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Fine/Folk: Modes of Representation in African American Art

Ohr-O'Keefe Museum of Art | Biloxi

March 12 - May 19, 2018

Sulton Rogers (Oxford, MS, 5/22/1922 - 4/5/2003, Oxford, MS), Two Blues Singers (detail), 1989, wood and paint. Collection of the Mississippi Museum of Art, Jackson. Gift of Warren and Sylvia Lowe,1994.051.

This exhibition addresses the aesthetic influences of both folk art and Modern art on African American artists in the 20th century. The pieces included are derived from a variety of media yet are centralized around the notion of identity and self-representation. Artists like Gwendolyn Magee, Elizabeth Catlett, and Betye Saar took an activist approach in their art by using a vernacular voice to send their strong messages. Clementine Hunter, Mose Tolliver, and Sulton Rogers were self-taught artists whose styles are representative of the traditional folk art, and whose roots are present in the work of Romare Bearden and Jacob Lawrence. Finally, others, like Mark Gail and Roland Freeman, eschewed the folk aesthetic altogether through their choice of photography, a medium elevated to the fine arts due to its aesthetic capabilities. Though these works span almost 80 years, each artist’s aesthetic voice takes control of the figurative representation of African Americans that for too long was overlooked and under-represented.

Ohr-O’Keefe Museum of Art | 386 Beach Boulevard, Biloxi

MUSEUM HOURS: Tuesday-Saturday, 10 AM-5 PM

This exhibition is part of Art Across Mississippi: Twelve Exhibitions, Twelve Communities.

About Art Across Mississippi

To celebrate Mississippi’s bicentennial year, the Mississippi Museum of Art has curated exhibitions from its permanent collection for twelve host venues across the state. These exhibitions feature artworks by regionally acclaimed artists–past and present–including Walter Anderson, William Dunlap, William Ferris, Ke Francis, Marie Hull, Hystercine Rankin, and Sulton Rogers, among many others. Art Across Mississippi: Twelve Exhibitions, Twelve Communities provides residents throughout the state the opportunity to enjoy high-quality exhibitions from the Museum’s permanent collection in their own communities and reflect on the rich heritage of Mississippi’s visual arts while contemplating the meaning of the bicentennial moment.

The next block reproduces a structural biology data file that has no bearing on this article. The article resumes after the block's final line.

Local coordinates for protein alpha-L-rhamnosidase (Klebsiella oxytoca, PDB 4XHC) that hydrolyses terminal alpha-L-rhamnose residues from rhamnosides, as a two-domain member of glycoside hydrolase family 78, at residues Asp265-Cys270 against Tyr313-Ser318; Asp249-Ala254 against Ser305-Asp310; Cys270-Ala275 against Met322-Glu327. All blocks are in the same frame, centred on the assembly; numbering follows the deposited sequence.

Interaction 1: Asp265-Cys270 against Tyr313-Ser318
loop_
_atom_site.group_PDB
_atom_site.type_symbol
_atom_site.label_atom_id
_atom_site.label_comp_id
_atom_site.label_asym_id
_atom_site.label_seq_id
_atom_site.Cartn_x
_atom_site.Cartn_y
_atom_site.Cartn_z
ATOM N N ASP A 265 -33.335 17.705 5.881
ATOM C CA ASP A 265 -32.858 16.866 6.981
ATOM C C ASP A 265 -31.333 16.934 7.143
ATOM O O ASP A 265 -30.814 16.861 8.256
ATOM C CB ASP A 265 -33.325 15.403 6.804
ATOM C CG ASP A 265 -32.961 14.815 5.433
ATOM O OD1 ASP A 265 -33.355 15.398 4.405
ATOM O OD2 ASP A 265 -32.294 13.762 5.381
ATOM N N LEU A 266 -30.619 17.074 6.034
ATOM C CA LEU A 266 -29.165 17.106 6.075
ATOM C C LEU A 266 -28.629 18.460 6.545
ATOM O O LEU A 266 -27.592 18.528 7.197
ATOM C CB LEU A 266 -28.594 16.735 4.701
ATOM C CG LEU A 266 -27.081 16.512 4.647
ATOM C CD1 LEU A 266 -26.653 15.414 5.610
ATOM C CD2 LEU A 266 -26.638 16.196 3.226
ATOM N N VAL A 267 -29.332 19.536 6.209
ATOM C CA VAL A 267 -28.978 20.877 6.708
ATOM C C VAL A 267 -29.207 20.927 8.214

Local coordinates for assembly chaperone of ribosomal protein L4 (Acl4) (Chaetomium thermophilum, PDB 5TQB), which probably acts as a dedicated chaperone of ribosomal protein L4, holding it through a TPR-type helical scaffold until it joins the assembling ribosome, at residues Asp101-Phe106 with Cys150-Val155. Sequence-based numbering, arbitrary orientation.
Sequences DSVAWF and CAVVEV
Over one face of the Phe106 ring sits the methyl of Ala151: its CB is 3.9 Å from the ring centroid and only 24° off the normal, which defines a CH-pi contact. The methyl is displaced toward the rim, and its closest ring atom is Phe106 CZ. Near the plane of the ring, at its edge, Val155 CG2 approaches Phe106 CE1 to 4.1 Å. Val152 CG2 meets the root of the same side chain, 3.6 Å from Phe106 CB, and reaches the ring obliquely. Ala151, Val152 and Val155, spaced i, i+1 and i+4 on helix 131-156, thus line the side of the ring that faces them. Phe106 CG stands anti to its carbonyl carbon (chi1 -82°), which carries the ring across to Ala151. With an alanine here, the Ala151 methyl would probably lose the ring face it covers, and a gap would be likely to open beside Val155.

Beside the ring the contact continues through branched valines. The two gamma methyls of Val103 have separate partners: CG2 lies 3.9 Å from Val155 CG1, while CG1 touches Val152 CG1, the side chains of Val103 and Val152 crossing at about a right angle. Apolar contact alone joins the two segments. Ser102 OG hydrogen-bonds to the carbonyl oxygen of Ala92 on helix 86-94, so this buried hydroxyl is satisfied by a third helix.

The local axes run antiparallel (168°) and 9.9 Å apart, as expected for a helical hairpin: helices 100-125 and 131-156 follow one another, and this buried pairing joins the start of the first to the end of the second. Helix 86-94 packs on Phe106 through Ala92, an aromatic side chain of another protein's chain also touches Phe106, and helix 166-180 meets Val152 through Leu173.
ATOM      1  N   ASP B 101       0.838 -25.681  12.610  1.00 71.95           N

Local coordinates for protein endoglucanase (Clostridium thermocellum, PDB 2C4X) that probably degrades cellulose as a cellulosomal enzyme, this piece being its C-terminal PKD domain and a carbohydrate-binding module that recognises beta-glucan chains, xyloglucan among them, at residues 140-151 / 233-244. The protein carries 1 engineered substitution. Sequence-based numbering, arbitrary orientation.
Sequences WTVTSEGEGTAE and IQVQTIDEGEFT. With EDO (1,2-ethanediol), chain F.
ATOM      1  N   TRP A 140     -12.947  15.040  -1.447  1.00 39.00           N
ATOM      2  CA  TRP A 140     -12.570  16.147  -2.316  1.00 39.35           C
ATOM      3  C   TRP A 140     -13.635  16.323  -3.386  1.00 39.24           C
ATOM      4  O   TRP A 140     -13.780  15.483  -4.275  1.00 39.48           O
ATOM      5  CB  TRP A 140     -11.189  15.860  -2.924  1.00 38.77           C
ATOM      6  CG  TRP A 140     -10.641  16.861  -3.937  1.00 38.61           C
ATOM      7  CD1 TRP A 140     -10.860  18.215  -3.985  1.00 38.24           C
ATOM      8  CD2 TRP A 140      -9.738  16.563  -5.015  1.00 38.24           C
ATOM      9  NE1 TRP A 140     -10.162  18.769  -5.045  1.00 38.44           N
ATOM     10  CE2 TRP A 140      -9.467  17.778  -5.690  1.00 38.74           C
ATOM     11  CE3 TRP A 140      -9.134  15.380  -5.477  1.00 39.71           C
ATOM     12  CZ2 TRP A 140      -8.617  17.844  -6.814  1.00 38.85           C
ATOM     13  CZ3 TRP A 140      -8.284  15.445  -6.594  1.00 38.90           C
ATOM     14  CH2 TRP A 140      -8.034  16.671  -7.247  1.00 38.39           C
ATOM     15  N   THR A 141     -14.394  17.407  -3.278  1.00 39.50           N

Art Across Mississippi exhibitions are on view throughout the state at various locations between May 2017 and May 2018. These traveling presentations are companions to Picturing Mississippi, 1817-2017: Land of Plenty, Pain, and Promise, a landmark exhibition more than 175 artworks interpreting the state’s rich artistic legacy over two centuries, brought home to the Museum in Jackson. Picturing Mississippi will be on view Dec. 9, 2017-July 8, 2018 at the Mississippi Museum of Art.

The Mississippi Museum of Art and its programs are sponsored in part by the city of Jackson and Visit Jackson. Support is also provided in part by funding from the Mississippi Arts Commission, a state agency, and in part by the National Endowment for the Arts, a federal agency. Bicentennial exhibitions created by the Mississippi Museum of Art are supported by the Robert M. Hearin Support Foundation and the state of Mississippi, through the Mississippi Department of Archives and History. Additional support is provided by